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RAFTER was a code name for the MI5 radio receiver detection technique, mostly used against clandestine Soviet agents and monitoring of domestic radio transmissions by foreign embassy personnel from the 1950s on.
Since most radio receivers are of the superhet design, they typically contain local oscillators which generate a radio frequency signal in the range of 455 kHz above or sometimes below the frequency to be received. There is always some radiation from such receivers, and in the initial stages of RAFTER, MI5 simply attempted to locate clandestine receivers based on picking up the superhet signal with a quite sensitive receiver that was custom built. This was not always easy because of the increasing number of domestic radios and televisions in people's homes.
By accident, one such receiver for MI5 mobile radio transmissions was being monitored when a passing transmitter produced a powerful signal. This overloaded the receiver, producing an audible change in the received signal. Quickly the agency realized that they could identify the actual frequency being monitored if they produced their own transmissions and listened for the change in the superhet tone.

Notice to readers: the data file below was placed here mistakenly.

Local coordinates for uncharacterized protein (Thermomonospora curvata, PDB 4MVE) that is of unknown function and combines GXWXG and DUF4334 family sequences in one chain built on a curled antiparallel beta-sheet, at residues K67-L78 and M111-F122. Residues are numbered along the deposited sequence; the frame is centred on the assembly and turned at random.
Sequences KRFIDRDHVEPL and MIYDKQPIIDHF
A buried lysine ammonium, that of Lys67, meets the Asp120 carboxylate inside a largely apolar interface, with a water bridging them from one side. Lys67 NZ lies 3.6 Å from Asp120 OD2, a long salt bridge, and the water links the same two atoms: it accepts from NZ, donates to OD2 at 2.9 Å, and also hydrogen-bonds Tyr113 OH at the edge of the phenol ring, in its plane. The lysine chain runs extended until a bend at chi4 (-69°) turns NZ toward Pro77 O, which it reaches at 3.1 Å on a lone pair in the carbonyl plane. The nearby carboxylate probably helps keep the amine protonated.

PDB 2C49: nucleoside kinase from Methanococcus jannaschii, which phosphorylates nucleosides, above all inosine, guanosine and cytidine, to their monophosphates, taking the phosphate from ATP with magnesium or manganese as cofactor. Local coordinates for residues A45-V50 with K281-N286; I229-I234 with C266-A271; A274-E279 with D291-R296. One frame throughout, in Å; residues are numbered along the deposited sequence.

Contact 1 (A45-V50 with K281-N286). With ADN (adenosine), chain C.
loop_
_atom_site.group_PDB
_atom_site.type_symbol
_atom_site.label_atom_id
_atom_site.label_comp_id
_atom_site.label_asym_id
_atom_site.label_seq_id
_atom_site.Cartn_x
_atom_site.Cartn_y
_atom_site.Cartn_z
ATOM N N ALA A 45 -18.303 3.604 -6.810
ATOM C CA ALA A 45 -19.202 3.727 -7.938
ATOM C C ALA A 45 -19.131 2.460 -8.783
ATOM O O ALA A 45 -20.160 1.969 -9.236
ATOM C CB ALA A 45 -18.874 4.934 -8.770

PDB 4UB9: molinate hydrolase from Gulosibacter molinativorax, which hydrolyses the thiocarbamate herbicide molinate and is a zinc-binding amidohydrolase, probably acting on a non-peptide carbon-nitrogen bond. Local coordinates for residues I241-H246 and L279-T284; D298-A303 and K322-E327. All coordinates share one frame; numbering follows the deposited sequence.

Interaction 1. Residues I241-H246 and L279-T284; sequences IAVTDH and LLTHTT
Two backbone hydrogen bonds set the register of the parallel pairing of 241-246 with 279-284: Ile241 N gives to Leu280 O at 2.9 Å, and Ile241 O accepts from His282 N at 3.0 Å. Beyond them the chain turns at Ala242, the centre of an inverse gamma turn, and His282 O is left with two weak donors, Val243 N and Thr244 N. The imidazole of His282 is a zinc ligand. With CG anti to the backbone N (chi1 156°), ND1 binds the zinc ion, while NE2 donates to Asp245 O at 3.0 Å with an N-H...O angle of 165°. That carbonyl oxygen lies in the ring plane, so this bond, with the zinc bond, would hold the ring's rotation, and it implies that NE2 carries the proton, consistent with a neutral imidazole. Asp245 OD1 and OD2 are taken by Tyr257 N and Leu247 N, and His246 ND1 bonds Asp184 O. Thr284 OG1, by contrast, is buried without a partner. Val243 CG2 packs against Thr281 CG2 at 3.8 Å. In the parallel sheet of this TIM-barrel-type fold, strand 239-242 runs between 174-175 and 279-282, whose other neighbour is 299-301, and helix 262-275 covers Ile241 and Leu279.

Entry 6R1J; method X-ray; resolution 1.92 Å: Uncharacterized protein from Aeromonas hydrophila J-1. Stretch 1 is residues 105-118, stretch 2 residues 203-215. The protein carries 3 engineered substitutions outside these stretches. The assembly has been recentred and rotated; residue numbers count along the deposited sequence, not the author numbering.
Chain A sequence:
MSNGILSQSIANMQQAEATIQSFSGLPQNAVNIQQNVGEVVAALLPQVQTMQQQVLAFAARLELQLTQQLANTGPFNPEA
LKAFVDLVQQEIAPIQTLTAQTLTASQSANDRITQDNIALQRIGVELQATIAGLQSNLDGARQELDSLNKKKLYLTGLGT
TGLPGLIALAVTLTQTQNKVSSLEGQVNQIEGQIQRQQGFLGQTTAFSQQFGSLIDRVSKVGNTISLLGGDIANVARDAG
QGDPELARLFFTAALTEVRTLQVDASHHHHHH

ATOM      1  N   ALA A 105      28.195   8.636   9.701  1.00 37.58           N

Since Soviet short-wave transmitters were extensively used to broadcast messages to clandestine agents, the transmissions consisting simply of number sequences read aloud and decoded using a one-time pad, it was realized that this new technique could be used to track down such agents. Specially equipped aircraft would fly over urban areas at times when the Soviets were transmitting, and attempt to locate receivers tuned to the Soviet transmissions.
Like many secret technologies, RAFTER's use was attended by the fear of over-use, alerting the quarry and causing a shift in tactics which would neutralize the technology. As a technical means of intelligence, it was also not well supported by the more traditional factions in MI5. Its part in the successes and failures of MI5 at the time is not entirely known.
In his book Spycatcher, MI5 officer Peter Wright related an incident in which a mobile RAFTER unit was driven around the backstreets in an attempt to locate a receiver, but the search proved futile. Initially, MI5 believed interference and the effects of large metal objects such as lamp posts in the surrounding frustrated the search. Later, however, they concluded that the receiver itself had been mobile, and the receiver may at one point have been parked next to the RAFTER unit but hidden by a high fence.
- Peter Wright (1 August 1987). Spycatcher: The Candid Autobiography of a Senior Intelligence Officer. Viking Penguin. p. 107.